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Motorola Presents Authentication by Tattoo and Pill

Motorola presented two new electronic authentication prototypes, a tattoo and an FDA-approved pill, that make the human body transmit passwords to smart devices in an attempt to mark the beginning of a new wearable and edible technology.

At the D11 conference, Regina Dudan, advanced research head for Motorola, said people need to transcend the login technology that has been used for more than 40 years and suggested that an authentication tattoo and a swallowable pill could fundamentally transform people’s interaction with their devices.

“It means my arms are like wires, my hands are like alligator clips, and when I touch my phone, my computer, my door, my car, I’m authenticated in,” Dudan said. See the full D11 interview here.

The tattoo is a stick-on circuit consisting of a wireless power coil, phone censors, temperature, ECG, LED and a wireless antenna border, sprayed with a plastic complex that can make it last on the arm as long as two weeks in the conditions of typical daily routines.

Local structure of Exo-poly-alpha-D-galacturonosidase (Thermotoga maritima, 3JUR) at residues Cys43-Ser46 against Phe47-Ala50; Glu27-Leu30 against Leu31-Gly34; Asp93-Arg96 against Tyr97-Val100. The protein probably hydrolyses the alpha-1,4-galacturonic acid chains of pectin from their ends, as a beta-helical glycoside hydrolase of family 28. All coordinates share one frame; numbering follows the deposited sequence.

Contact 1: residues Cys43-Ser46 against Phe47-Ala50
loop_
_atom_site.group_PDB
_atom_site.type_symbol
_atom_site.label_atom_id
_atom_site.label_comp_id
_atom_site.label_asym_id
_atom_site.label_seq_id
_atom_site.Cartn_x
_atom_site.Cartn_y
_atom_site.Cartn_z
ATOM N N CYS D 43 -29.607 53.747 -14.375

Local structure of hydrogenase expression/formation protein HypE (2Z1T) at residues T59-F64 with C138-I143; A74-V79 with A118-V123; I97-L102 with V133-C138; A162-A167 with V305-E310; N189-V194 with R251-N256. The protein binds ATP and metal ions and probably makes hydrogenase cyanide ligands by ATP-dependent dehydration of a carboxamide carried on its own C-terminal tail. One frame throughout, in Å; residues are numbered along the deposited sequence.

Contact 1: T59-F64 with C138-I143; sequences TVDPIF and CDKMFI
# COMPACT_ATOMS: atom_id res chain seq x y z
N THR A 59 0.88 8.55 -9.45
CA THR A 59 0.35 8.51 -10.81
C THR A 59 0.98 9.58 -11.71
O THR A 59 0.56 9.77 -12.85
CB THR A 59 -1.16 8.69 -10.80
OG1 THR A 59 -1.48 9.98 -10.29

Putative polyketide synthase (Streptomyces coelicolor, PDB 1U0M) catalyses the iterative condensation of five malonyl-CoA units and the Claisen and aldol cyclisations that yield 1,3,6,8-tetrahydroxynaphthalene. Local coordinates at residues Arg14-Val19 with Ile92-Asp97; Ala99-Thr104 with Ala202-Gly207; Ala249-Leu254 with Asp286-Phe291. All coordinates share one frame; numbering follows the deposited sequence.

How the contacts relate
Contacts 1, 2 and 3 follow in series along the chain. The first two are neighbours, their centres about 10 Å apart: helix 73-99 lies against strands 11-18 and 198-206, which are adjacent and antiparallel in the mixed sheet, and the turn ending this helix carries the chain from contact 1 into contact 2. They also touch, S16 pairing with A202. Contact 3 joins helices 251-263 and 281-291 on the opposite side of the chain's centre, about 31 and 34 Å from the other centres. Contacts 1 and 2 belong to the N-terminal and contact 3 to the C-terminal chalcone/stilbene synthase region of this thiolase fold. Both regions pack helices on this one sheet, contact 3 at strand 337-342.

The second authentication prototype is the swallowable pill or the “inside-out potato battery”. The pill has a small chip inside of it with a switch. The acids in the stomach act as an electrolyte that makes the switch turn on and off, resulting in an “18-bit ECG-like signal” that turn the entire body into an authentication token.

Motorola desires to fundamentally change and simplify the authentication process given the ever growing number of devices people interact with and the multitude of accounts users need to log into in a single day.

This new technology will not ship out any time soon, said Motorola CEO Dennis Woodside, because the company is “taking a long-game approach to the evolving mobile market is going to be key to reviving the company.”

About the author


A blend of teacher and technical journalist with a pinch of e-threat analysis, Loredana Botezatu writes mostly about malware and spam. She believes that most errors happen between the keyboard and the chair. Loredana has been writing about the IT world and e-security for well over five years and has made a personal goal out of educating computer users about the ins and outs of the cybercrime ecosystem.


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